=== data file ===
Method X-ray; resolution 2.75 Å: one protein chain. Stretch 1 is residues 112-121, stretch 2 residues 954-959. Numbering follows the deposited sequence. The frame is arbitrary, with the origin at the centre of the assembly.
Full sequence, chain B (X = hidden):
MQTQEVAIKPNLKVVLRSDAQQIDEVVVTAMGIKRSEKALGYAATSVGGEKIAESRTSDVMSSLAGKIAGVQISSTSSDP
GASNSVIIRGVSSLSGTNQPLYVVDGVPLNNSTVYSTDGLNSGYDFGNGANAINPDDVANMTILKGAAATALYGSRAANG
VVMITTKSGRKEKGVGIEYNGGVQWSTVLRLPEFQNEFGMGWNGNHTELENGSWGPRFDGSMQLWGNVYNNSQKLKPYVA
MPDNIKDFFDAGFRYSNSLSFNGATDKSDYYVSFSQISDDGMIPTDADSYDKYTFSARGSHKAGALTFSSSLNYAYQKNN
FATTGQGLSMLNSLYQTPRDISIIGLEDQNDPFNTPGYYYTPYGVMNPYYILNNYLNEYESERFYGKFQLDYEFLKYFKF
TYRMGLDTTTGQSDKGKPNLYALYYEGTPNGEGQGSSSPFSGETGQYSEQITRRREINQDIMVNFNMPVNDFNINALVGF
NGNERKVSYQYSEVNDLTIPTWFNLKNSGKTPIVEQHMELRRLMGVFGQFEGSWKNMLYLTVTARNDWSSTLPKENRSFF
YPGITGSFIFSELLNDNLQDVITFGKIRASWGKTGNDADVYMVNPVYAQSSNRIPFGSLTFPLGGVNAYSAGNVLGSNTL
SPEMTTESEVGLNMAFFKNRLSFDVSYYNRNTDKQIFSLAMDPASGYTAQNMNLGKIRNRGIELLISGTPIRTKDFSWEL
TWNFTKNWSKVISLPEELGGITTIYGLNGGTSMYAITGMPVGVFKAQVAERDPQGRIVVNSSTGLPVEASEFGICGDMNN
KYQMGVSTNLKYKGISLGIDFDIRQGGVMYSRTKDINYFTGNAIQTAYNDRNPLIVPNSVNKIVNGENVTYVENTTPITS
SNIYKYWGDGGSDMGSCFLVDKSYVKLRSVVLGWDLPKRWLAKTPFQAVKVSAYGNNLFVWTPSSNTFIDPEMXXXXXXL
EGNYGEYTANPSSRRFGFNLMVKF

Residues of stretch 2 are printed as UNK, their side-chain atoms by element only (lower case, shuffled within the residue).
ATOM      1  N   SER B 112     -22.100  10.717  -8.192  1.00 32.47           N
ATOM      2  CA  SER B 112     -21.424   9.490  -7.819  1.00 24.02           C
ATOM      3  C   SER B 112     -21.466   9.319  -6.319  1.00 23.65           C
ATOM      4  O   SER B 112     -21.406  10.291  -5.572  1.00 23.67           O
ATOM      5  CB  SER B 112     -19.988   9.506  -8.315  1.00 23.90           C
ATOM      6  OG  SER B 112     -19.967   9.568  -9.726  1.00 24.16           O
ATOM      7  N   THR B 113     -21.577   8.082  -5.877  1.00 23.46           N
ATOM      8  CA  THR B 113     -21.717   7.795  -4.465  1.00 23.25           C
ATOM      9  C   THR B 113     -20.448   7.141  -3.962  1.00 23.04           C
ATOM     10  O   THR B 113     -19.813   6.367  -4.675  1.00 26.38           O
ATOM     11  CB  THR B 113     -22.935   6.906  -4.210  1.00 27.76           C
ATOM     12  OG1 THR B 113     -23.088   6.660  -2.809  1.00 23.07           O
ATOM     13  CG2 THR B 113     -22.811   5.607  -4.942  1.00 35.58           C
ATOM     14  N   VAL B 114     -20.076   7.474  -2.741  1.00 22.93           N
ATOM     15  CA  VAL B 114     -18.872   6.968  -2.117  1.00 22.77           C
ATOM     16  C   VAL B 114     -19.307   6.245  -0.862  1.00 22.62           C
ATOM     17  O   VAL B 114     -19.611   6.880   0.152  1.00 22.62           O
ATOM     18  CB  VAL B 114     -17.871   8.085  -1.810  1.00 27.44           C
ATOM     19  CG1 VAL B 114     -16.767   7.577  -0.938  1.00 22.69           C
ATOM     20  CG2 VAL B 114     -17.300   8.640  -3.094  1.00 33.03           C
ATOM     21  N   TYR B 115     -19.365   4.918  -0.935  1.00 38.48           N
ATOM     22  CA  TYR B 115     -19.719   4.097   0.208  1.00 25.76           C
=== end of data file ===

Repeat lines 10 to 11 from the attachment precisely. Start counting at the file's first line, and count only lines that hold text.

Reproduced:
YPGITGSFIFSELLNDNLQDVITFGKIRASWGKTGNDADVYMVNPVYAQSSNRIPFGSLTFPLGGVNAYSAGNVLGSNTL
SPEMTTESEVGLNMAFFKNRLSFDVSYYNRNTDKQIFSLAMDPASGYTAQNMNLGKIRNRGIELLISGTPIRTKDFSWEL